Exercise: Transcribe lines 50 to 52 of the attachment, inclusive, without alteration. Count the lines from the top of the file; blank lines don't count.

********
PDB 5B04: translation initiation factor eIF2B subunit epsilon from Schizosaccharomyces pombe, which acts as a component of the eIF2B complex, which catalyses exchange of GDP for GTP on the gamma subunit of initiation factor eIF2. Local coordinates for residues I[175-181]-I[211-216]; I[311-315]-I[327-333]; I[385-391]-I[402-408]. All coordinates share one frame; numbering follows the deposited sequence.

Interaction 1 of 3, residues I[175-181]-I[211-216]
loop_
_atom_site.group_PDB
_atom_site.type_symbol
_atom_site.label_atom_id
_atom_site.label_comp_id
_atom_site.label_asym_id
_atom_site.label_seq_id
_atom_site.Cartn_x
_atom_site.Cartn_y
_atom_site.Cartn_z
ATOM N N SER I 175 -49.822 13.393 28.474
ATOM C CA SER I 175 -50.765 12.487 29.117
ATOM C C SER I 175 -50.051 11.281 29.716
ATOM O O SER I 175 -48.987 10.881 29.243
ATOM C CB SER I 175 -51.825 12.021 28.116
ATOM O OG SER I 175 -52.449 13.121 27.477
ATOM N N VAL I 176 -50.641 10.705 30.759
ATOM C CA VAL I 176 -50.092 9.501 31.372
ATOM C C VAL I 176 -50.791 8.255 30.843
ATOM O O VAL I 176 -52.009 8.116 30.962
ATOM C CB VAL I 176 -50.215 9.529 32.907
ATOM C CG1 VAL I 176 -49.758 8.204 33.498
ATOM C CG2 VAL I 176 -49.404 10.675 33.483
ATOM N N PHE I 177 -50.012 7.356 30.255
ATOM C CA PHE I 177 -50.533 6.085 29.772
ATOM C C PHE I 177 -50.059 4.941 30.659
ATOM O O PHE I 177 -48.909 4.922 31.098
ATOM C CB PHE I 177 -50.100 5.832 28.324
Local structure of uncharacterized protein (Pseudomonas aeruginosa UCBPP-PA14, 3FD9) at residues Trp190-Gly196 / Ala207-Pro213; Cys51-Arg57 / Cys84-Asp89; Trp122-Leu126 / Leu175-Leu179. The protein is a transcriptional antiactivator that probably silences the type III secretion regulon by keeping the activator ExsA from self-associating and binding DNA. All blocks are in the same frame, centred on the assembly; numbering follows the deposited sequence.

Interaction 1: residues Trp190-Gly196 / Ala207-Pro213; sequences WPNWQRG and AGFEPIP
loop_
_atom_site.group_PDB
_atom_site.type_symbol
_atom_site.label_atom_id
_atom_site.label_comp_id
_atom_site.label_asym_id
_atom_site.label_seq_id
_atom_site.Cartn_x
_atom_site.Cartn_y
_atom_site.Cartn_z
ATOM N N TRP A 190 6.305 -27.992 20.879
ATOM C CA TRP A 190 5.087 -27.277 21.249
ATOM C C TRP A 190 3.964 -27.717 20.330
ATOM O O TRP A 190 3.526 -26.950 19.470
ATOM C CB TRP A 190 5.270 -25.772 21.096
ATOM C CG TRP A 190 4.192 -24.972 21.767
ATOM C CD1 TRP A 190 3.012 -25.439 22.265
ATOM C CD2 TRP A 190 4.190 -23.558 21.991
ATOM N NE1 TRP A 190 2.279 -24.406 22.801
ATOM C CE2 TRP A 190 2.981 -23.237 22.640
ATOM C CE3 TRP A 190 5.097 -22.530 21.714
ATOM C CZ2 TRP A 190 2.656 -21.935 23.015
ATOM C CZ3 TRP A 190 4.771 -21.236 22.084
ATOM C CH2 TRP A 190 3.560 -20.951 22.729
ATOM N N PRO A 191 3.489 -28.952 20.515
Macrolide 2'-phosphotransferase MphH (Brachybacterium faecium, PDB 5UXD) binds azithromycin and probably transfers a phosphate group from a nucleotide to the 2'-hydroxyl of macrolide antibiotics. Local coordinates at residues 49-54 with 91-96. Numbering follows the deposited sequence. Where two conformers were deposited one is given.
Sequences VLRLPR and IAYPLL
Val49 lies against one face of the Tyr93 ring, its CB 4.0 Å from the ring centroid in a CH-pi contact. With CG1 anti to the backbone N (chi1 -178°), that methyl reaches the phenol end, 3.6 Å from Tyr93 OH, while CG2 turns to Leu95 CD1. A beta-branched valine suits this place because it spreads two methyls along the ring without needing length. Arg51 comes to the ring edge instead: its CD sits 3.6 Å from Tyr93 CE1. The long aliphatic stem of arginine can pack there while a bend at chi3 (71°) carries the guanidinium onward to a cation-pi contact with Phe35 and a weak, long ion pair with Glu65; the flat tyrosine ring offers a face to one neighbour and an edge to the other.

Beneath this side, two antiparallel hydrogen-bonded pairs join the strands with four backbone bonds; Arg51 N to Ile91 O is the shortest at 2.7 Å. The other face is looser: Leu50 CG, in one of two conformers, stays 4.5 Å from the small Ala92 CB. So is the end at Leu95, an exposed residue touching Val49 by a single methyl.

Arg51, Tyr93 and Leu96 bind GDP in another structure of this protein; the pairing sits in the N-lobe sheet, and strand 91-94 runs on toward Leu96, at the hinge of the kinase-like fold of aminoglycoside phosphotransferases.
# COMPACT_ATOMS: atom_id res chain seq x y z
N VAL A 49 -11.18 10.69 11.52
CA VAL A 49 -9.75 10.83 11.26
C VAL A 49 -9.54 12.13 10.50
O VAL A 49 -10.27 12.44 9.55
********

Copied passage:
ATOM C CD2 TRP A 190 4.190 -23.558 21.991
ATOM N NE1 TRP A 190 2.279 -24.406 22.801
ATOM C CE2 TRP A 190 2.981 -23.237 22.640